You’re encouraged to keep a fully stocked roster of agents with which to populate your in-mission team and it makes sense to try to keep them all levelled up as much as possible. On easier difficulty settings, you can switch them out at certain resupply points along the mission path so one mission could gently level several of your compatriots. On tougher settings, that luxury is removed and you’ll, sensibly, only be able to change your team from the XCOM home base.
Keeping well levelled agents is not just beneficial in you own team selection for playable missions, you can also send them out on their own. These Dispatch Missions require a certain collective ability so they might need a level of 10 but you could send two level 5 agents to complete the mission. They come with the potential risk of losing an agent but they also yield new technology and assistance in the form of personnel to work on the home base.
Base building was another key strategic element in Enemy Unknown that has bled slightly into The Bureau. It’s certainly not as deep or as integral to the success of a mission – more a tool of the narrative – but between missions you’ll wander around the clandestine complex, picking up hints and gathering new direction from various personnel you encounter.
The conversations you have can offer pertinent information for later missions or simply offer cute little diversions as you come to know the people around you. Again, the conversation selection tool is reminiscent of Mass Effect, with a wheel to select your responses as you interact with others and probe for information down branching conversation paths. It’s not exactly deep but it does offer a more thoughtful aspect to the action – tying up back stories and motivations – than most other third person shooters can be bothered to muster.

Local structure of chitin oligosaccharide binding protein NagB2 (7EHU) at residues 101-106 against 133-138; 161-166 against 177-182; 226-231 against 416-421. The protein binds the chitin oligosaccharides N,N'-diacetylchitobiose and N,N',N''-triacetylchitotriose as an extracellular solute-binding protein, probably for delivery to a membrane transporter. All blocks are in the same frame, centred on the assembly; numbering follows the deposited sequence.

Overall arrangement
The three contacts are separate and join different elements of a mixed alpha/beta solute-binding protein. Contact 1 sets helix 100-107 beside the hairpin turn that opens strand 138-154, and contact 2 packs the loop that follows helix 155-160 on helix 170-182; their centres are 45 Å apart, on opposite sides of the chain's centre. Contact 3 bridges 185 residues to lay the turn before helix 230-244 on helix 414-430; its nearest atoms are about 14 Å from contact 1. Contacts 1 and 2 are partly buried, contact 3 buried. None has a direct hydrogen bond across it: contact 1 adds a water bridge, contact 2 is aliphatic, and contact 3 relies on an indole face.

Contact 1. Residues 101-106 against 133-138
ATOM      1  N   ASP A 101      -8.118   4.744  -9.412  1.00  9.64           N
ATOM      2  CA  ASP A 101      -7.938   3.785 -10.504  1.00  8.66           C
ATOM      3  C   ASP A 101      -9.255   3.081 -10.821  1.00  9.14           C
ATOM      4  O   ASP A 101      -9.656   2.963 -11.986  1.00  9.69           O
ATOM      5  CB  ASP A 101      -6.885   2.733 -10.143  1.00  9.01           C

The atmosphere makes The Bureau truly unique. While most sci-fi shooters stretch for futuristic industrialism or fantastical alien settings, The Bureau is set very much in a horn-rimmed, nicotine-stained 1962 that feels oddly familiar while allowing enough alien technology and presence that the rigidity and starched shirts of the burgeoning anti-Soviet military-industrial complex has a colourful foil against which to juxtapose.
The music plays a big part in this, its sinister tones and light-hearted pizzicato melodies recalling similar pieces from other media in this genre and time setting. It’s beautifully mixed with some nice period references to really create an evocative, believable world in spite of the extraterrestrial influences. Even when the setting for the action does become a little more other-worldly at times, there’s a resilient strand of 1960s American DNA mutating to the fore.
The Bureau comes as a very pleasant surprise. It’s not a cynical cash-in on Enemy Unknown’s success, it’s not a forgettable me-too third person cover-based shooter and it’s not a clunky shoe-horning of familiar ideas into a new set of mechanics. The Bureau has occasional problems with pacing, it could do with a little more polish and it doesn’t revolutionise shooters but it does adroitly step sideways into a totally unfamiliar genre and it expands the greater fiction while doing so. Another successful XCOM mission.